On Sept. 2, 2015, I began my third week of my senior year in high school. I woke up in my own comfortable bed, went downstairs to a breakfast made by my mother, and eventually made it to school where I saw all of my friends and teachers.
I was safe.
The same day halfway around the world, Aylan Kurdi and his family boarded a small plastic inflatable boat hoping to reach the Greek island of Kos and escape their war-torn home in Syria. The boat was designed to hold a maximum of eight people, yet 16 were on board.
When it capsized just five minutes into the trip, there were no life vests available.
This would have been the end of Aylan's story if it wasn't for a Turkish photographer who snapped the photo of his lifeless body in the sand. This picture went viral and eventually embodied the innocent children who have lost their lives trying to escape their country.
The world was outraged. The souls of millions of parents were touched at the very thought that this could have been their own child. Thousands of retweets, shares, and front pages of newspapers portrayed the picture.
However, a few weeks of outrage transformed into fear when ISIS took responsibility for the Paris terrorist attack in November where 130 innocent civilians lost their lives. "Terrorist" became synonymous with "refugee" even though no Syrian was involved in perpetrating the attack.
The reaction to Syria changed. The pleas for something to be done became battle cries to keep Syrians--and other Middle Easterners--in their countries and out of the West.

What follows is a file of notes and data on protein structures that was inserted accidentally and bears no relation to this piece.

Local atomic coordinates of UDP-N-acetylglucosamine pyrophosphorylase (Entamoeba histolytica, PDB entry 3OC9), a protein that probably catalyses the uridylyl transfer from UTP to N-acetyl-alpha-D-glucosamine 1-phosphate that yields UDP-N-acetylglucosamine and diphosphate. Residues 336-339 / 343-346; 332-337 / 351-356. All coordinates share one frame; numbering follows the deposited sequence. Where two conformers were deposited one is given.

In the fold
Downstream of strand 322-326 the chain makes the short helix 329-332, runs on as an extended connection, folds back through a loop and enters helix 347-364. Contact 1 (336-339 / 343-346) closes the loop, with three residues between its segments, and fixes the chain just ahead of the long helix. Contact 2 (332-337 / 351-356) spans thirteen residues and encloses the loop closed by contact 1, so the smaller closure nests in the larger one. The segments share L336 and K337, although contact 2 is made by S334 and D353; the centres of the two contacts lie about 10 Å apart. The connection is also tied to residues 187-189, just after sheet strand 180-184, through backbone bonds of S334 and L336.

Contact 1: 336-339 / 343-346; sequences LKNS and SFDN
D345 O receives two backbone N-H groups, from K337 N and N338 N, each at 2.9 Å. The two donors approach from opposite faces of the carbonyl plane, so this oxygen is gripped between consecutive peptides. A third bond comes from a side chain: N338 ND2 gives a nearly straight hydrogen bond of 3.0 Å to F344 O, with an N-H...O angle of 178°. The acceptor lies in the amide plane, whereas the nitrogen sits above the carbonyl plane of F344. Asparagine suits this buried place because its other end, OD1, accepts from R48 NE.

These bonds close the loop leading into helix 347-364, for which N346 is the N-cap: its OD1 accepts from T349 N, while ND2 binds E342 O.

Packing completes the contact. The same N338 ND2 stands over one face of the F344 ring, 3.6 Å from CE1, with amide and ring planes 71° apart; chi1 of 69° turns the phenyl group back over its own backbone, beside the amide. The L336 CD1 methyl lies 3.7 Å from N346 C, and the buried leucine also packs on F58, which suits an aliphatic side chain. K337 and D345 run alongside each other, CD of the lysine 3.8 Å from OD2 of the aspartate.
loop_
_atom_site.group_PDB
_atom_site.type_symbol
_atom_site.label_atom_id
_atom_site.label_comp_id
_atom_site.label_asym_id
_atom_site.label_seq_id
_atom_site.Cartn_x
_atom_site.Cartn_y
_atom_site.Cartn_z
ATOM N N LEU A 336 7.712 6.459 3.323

However, the fact is that Syrians do not want to leave their country. The millions of Syrians who have fled all want to return home. America's reaction to this crisis should not be to vilify those oppressed, but to help alleviate their pain. The refugee crisis will only be stopped when the killing ends in Syria.
Syria's dictator, Bashar al-Assad, has not only used chemical weapons, barrel bombs, scud missiles, torture, and starvation as weapons of war, but one of his most powerful weapons has been killing people's hope. As if to underscore this, in early 2016, leaflets dropped by a joint Russian-Syrian offensive in Aleppo read: "If you do not leave these areas urgently, you will be annihilated ... you know that everyone has given up on you. They left you alone to face your doom."
American citizens can easily give hope to the very people who Assad tells every day that they are alone. Through the Letters of Hope campaign, run by the Syrian Emergency Task Force (SETF), letters are collected from around the world and delivered to the Syrian people. It's an easy task with a profound message.
Today, you can write a letter and mail it to P.O. Box 250972; Little Rock, Ark. 72225, and we will take your letter to Syria, and one more person will know that free Americans stand in solidarity with them.
I just finished my sophomore year of college and was welcomed home for the summer by my family in Little Rock. Though thousands of miles away from the beaches of Greece, my heart still drops when I see the picture of Aylan.
I see a country diseased with tyranny. I see a world desensitized by horrific images. I see a boy who boarded a boat in search of hope.
Instead of looking the other way, I write my letters and gather those of others and help SETF send wisps of paper to a war-ravaged country. I'm thankful to send a letter of hope.
Abby Straessle is the current Syrian Emergency Task Force fellow and a student at Sewanee University. She is working in Little Rock throughout the season as the Letters of Hope campaign manager.
Editorial on 06/14/2018
Print Headline: A labor of hope